1.      Commentary: The image of the fiery serpents that first comes to mind is flying poisonous snakes. This image is supported by the prophet Isaiah who speaks of “a fiery flying serpent” (Isa 14:29), and by Satan’s temptations that are called his “fiery darts” (Eph 6:16) that fly through the air. In spiritual reality, these fiery serpents represent evil demons (unclean spirits, devils) which are the thoughts of Satan sent usward through the air in sentences of words, or sent via the written page in the form of sentences of words.

2.      revive = Dict: 1. to set going or in activity again. 2. to make operative or valid again. 3. restore to life or consciousness. 4. to reanimate or cheer (the spirit, heart, etc., or a person). 5. to quicken or renew in the mind; bring back.

3.      pole = Heb: a signal: banner, ensign, standard /// to gleam from afar, i.e. to be conspicuous as a signal; to raise a beacon:--lift up as an ensign, standard bearer.

4.      (John 3:14,15)  And as Moses lifted up the serpent in the wilderness, even so must the Son of man be lifted up: That whosoever believeth in him should not perish, but have eternal life.

5.      Commentary: Unlike the fiery serpents, the sentences of words sent by Satan, the brazen serpent, representing the bodily flesh of Jesus Christ (“the Word was made flesh” John 1:14) who was sent by God, had no poison inside it, thereby portraying the purity and innocence of Jesus in a man’s (in a serpent’s) body.

6.      Commentary: We would do well to come to the understanding that the Bible is sentences of words composed completely of the living bodies of good angels that are messages from God



(Acts 28:1-6)  And when they [all 276 presumably men] were escaped [from the shipwreck alive], then they knew that the island was called Melita [Malta]. And the barbarous people showed us no little kindness: for they kindled a fire, and received us every one, because of the present rain, and because of the cold. And when Paul had gathered a bundle of sticks, and laid them on the fire, there came a viper [Gk: an adder or other poisonous snake] out of the heat, and fastened on his hand. And when the barbarians saw the venomous beast hang on his hand, they said among themselves, No doubt this man is a murderer, whom, though he hath escaped the sea, yet vengeance suffereth not to live. And he shook off the beast [Gk: a dangerous animal: (venomous, wild) beast] into the fire, and felt no harm. Howbeit they looked when he should have swollen, or fallen down dead suddenly: but after they had looked a great while, and saw no harm come to him, they changed their minds, and said that he was a god.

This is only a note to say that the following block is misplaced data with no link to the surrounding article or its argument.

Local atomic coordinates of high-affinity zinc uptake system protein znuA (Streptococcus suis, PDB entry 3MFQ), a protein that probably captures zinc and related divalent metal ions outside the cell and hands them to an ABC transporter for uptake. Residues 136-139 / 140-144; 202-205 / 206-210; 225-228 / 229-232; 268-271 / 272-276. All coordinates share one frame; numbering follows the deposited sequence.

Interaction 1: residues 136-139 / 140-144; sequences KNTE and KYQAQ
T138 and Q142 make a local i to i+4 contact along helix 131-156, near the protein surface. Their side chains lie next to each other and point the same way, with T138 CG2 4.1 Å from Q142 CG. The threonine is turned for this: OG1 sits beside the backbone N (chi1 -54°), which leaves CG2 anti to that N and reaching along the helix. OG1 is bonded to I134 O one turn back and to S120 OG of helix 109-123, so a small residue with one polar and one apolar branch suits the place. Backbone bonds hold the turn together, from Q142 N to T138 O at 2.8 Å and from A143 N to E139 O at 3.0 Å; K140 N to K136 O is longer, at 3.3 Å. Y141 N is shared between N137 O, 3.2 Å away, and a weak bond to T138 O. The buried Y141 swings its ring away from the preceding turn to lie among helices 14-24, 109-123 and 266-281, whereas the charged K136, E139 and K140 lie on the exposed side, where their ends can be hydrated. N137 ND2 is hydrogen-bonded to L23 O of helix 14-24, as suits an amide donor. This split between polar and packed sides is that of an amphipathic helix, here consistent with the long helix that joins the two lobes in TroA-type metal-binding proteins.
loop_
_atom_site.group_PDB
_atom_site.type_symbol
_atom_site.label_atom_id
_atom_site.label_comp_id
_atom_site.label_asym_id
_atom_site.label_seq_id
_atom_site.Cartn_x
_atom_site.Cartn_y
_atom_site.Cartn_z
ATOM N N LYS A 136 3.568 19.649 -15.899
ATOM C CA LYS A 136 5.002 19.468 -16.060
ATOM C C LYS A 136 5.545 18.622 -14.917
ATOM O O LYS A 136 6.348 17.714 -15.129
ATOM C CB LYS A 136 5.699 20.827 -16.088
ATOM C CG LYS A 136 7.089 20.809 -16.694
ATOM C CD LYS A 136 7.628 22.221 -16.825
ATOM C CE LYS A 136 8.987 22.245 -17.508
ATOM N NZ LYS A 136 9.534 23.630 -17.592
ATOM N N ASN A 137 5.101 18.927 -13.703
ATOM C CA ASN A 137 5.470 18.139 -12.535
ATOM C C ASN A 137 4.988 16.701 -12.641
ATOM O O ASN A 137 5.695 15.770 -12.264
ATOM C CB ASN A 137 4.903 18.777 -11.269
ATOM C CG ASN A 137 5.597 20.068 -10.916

1.      Commentary: Why did the poisonous serpent not affect Paul? Hint: clearly because there was no room at the inn. J  Praise God!

2.      (Psa 82:6)  I have said, Ye are gods [Heb: 'elohiym (plural)]; and all of you are children of the most High.

3.      (Gen 1:1)  In the beginning God [Heb: 'elohiym (plural)] created the heaven and the earth.


4.      (John 10:33)  The [unsaved] Jews answered him, saying, For a good work we stone thee not; but for blasphemy; and because that thou, being a man, makest thyself God [the natural unsaved man’s point-of-view, or, understanding of God without the assistance of the Holy Spirit].

5.      (John 10:34)  Jesus answered them, Is it not written in your law [Psa 82:6], I said, Ye are gods?

6.      (John 10:35)  If he called them gods, unto whom the word of God came, and the scripture cannot be broken;

a.      (John 10:35 Amplified Bible)  So men are called gods [by the Law], men to whom God’s message came [i.e. saved, born-again men] – and the Scripture cannot be set aside or cancelled or broken or annulled-

7.      (John 10:36)  Say ye of him, whom the Father hath sanctified, and sent into the world, Thou blasphemest; because I said, I am the Son of God?